Avoiding Over-Communication

Effective communications are often pointed to as a critical element of any change strategy. The prevailing opinion is often that there is no such thing as too much communication. Keeping everyone fully informed is often the communications goal of an effort. This belief however can introduce additional and unnecessary risks to change efforts.

In addition to potentially tipping awareness, communications commonly increase expectations. Moreover, individuals are often advised or instructed by leadership to 'sell the benefits' to achieve interest and buy-in. But once these expectations are set, an inability to meet them only further adds to an already skeptical culture and can hurt personal credibility. One organization spent months touting the new features of a soon to go-live financial system. Unfortunately the new system’s interface proved difficult to use and some features were dropped in the initial version to get it in production on time. Users were not kind in their feedback of the new system - almost every user who provided feedback sited the promises made.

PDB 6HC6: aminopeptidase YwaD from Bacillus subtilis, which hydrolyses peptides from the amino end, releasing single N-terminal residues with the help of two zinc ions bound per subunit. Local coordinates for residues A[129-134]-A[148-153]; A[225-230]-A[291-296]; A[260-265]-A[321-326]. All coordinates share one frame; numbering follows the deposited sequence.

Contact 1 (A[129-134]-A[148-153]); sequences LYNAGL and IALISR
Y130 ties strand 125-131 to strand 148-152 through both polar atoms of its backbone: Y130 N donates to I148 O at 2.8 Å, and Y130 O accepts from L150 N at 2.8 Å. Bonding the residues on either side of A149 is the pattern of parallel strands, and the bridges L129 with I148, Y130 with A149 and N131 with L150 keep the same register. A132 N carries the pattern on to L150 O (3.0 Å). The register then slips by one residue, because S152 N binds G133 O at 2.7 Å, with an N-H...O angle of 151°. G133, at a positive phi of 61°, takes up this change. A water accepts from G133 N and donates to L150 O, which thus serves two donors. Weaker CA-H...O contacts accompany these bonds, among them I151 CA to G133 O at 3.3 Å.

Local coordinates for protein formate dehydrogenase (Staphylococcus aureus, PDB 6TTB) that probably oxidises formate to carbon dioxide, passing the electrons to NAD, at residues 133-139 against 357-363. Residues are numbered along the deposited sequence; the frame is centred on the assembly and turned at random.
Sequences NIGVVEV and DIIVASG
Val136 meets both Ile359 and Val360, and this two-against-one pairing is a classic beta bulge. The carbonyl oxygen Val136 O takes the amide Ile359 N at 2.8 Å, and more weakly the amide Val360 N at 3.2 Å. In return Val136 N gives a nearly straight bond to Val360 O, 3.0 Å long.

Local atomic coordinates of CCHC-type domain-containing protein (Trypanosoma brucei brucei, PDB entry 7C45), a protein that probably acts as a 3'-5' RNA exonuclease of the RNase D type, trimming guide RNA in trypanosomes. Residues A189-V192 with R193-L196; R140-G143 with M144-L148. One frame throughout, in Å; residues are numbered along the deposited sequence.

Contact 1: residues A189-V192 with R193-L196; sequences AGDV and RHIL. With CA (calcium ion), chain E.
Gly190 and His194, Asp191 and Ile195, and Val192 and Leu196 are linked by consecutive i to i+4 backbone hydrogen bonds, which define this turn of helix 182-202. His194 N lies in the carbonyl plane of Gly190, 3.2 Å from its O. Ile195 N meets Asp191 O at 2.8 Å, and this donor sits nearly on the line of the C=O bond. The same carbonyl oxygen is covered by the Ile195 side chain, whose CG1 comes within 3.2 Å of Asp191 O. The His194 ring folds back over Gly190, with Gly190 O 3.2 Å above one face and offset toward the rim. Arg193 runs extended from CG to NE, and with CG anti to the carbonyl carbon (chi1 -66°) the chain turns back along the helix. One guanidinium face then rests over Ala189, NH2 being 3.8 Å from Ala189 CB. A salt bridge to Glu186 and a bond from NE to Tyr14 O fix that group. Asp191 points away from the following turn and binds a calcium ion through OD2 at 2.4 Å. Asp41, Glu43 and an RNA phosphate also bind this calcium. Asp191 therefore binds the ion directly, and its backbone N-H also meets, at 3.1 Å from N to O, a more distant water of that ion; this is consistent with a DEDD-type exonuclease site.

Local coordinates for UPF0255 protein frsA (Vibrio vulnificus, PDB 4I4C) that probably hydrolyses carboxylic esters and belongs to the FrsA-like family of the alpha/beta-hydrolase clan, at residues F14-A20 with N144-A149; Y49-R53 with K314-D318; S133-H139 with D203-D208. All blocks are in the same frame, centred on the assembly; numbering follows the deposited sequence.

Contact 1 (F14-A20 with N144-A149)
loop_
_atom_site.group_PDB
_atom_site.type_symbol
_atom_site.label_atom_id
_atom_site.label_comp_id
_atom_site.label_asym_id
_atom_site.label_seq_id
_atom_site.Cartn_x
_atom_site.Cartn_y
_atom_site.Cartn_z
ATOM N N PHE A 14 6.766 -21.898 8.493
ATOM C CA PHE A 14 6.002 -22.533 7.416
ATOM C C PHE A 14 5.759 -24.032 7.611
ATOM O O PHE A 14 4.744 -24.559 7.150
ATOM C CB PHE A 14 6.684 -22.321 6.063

Communications associated with how long something will take possesses the same risk. Hard dates are rarely met and their broad communication early on drives almost no value. As dates move closer, along with the increased likelihood of the accuracy, communication of them makes more sense. In one organization for example, a large poster was put up in 2005 that spanned an entire hallway showing the two year implementation for a reorganization. In 2010, though the reorganization was still in progress, the poster was removed after someone asked the organization’s deputy administrator when the hallway would get ‘new wallpaper’.

Over a period of time and a series of projects and activities, missed promises and dates reduce or destroy an organization’s credibility. Unless early communications are absolutely necessary, a better approach is often to just deliver results, and then communicate the heck out of the success and its benefits. This approach lowers risk and increases an individual's personal brand as someone who can consistently execute and deliver.